New Jersey Internet Gaming taxes and regulations hit the sweet spot
As a regulatory jurisdiction, New Jersey has two significant advantages. The gaming tax rate of 15 percent (plus a 2.5% contribution to the Casino Redevelopment Authority), provides an environment where the operators can make acceptable profits while the state raises the maximum in revenues.
Nevada taxes are lower, but the state only permits online poker, whereas New Jersey allows casino games and the Division of Gaming Enforcement (DGE) is open to innovation in skill-based gaming and esports. Pennsylvania will shortly join the list of states allowing internet gambling, but the taxes and license charges proposed are likely to severely limit the range of operators prepared to invest.
If New Jersey can offer international gaming operators a workable tax environment and a large game choice, it will stand out in the USA. Should the US Supreme Court overturn federal laws against sports betting and allow New Jersey to reform its own sports betting laws, the Garden State will immediately increase its attractiveness yet further.
The foreign market may not be as important as interstate compacts
Less than a month ago NJ Governor Chris Christie announced a long-awaited interstate compact with Delaware and Nevada which will soon see online poker liquidity pooled between the three states.
The stumbling block until now has always been the New Jersey restriction that game servers must be based in Atlantic City. It’s not yet clear exactly how the new agreement will work around the New Jersey game server requirement, but the solution has not been easy and has happened much later than the industry would have liked.
If Lesniak’s bill passes and the server restriction can be removed, then any future interstate compacts with New Jersey could be enacted within very few months. Pennsylvania’s new legislation permits interstate compacts, so by the end of 2018, all of the states with iGaming legislation might be joined in a consistent regulatory system.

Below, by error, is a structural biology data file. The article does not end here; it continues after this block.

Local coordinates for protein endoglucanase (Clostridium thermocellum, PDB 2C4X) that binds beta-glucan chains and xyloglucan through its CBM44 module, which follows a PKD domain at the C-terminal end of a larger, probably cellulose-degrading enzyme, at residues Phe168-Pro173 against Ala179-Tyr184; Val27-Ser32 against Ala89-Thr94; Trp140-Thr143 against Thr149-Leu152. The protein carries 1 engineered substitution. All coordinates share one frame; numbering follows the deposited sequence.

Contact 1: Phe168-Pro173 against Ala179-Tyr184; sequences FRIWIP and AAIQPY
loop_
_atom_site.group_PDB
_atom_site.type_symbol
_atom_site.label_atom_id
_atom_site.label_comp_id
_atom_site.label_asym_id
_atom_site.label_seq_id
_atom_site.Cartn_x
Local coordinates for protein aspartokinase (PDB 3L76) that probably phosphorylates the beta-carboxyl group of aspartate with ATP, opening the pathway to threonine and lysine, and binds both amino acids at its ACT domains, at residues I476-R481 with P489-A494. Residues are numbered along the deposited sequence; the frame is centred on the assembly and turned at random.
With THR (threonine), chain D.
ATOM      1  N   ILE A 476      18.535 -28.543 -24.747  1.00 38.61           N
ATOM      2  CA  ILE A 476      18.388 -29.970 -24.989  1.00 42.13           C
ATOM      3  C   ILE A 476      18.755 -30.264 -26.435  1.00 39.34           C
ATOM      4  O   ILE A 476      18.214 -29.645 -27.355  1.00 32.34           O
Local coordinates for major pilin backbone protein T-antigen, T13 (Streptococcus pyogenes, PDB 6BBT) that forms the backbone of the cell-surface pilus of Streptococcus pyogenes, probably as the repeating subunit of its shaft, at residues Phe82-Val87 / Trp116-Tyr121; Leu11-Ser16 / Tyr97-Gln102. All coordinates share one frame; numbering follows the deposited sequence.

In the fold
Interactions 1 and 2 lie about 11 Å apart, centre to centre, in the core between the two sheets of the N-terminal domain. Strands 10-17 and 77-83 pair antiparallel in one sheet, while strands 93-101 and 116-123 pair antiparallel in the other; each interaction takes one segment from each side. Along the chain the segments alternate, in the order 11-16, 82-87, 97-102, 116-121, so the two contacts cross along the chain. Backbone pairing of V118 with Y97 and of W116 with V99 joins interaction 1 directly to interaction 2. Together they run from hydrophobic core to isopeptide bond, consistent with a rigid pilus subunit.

New York and California legislative proposals both allow for interstate compacts, which raises the prospect of a “United iGaming States of America,” something which future states looking to raise their own iGaming tax revenues would probably join as the default regulatory option.
Over what could admittedly be a very long-term, Lesniak’s bill could provide the tipping point that unifies what could otherwise be a highly fragmented iGaming market in the US. The benefits for online poker liquidity are obvious, but a move towards a unified system of US gaming regulation would be a big positive for players and internet gaming operators, bypassing the problems of establishing federal law in this area.
Such a development involves stretching the horizons of political prediction a long way, but not so far that it is not a realistic future scenario.
Senator Lesniak has done a great service to New Jersey citizens in helping to establish a regulatory system that protects players and supports the state’s casino businesses and their employees. One last successful bill would provide a fitting seal to his senatorial career.